Amizade intern, Andrew Denny, was a part of Amizade’s first ever service-learning course in India this summer. We are so excited to hear about his experience! This is part II of his blog, to read part I click here.
In my previous blog post I mentioned Visions Global Empowerment, Amizade’s on-site partner in India. I did not; however, describe Visions as an organization. Visions is a nonprofit, non-government organization based out of southern California. Visions partners with other nonprofits in India, Sri Lanka, and Ethiopia in support of educational and human rights initiatives. One of the main components of Visions Global Empowerment in which we were given the opportunity to partake in is the leadership training camps for impoverished children. I cannot put into words better than the mission statement what Visions is all about. “We seek to change patterns of inequality by supporting educational initiatives for youth affected by poverty and conflict.”
Greg Buie, Visions CFO, was our on-site director throughout the trip. He planned our activities every day, scheduled site visits, kept track of finances, and introduced us to the culture of Tamil Nadu. Having previously been to India on multiple occasions, Greg did an excellent job making sure everyone was comfortable in this unfamiliar setting. We were very fortunate to have someone with as much experience in the country as Greg to be our leader. As I mentioned earlier, Visions partners with other nonprofit, social advocacy organizations throughout the state of Tamil Nadu. We were given the opportunity to meet a few of these partners-Arcot Lutheran Church (ALC), SAWED Trust and SCOPE India. Both of these organizations support educational initiatives for impoverished village children. The leadership training camp took place at ALC, which houses children from India’s lowest economic caste in support of poverty relief. SCOPE India is a nonprofit which supports education and development throughout the state of Tamil Nadu. We were granted access to a couple of their partner villages. In these villages, SCOPE is working to build learning centers for the children in order to provide a higher quality education.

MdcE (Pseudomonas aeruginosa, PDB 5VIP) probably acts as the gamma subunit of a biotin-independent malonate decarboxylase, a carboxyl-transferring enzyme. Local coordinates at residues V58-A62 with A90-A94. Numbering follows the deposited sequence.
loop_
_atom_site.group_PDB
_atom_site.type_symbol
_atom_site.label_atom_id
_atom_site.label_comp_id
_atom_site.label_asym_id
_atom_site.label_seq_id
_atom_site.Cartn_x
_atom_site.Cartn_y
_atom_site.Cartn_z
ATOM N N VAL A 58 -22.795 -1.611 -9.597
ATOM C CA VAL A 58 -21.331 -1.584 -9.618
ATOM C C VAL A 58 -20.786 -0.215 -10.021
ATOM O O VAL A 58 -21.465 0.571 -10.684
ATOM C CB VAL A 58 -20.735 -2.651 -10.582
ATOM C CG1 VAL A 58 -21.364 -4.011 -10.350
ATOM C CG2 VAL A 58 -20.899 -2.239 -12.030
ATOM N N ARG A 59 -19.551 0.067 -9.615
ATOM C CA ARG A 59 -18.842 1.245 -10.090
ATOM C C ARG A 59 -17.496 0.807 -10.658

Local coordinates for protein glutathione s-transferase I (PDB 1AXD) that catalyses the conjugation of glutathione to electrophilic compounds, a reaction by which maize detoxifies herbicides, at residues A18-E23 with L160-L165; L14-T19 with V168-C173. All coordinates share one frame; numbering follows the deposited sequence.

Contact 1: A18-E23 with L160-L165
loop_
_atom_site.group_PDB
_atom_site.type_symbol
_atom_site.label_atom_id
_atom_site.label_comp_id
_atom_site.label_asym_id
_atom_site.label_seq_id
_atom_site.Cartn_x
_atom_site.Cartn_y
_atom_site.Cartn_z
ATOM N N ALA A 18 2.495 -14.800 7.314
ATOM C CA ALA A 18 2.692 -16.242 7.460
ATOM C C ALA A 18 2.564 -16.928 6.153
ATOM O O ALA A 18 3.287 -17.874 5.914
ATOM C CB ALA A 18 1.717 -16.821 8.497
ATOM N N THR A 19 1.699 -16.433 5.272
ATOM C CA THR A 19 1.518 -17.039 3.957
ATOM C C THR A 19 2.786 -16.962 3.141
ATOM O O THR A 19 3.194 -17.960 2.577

Each organization left an impression on our group, but SAWED Trust may have provided us with the most moving experience of the trip. Led by Mr. M.S. Abdaheer, SAWED supports educational, human rights, and poverty relief initiatives for impoverished women and children. We were given the opportunity to visit one of these villages. Nestled high up in the mountains of Tamil Nadu, Abdaheer led us on an hour-and-a-half hike to the village up the winding mountains. We were happily greeted by the village people. They had set up a table for us and served their native, locally grown Jackfruit (which was absolutely delicious). We were promptly given a tour of the village along with the local schoolhouse. After saying our goodbyes and heading back down the mountain, Abdaheer took us to a boarding school under construction for these village children. The school will be open within months and will house as many as 100 village children. This level of poverty seen in this village was extreme to the extent that access to food, healthcare, education, and other basic needs was nearly nonexistent. Life expectancy is tragically low, infant mortality rate is alarmingly high, and many of the villagers had visible health problems. Experiencing this level of poverty firsthand was such a moving experience for all of us. It’s almost a hopeless state of existence, but by providing first aid kits and by building boarding schools for these villagers, organizations like SAWED provide a glimmer of hope for these people. Seeing the improvement in facility in which these children will have access to was amazing, and I am forever moved by the experience.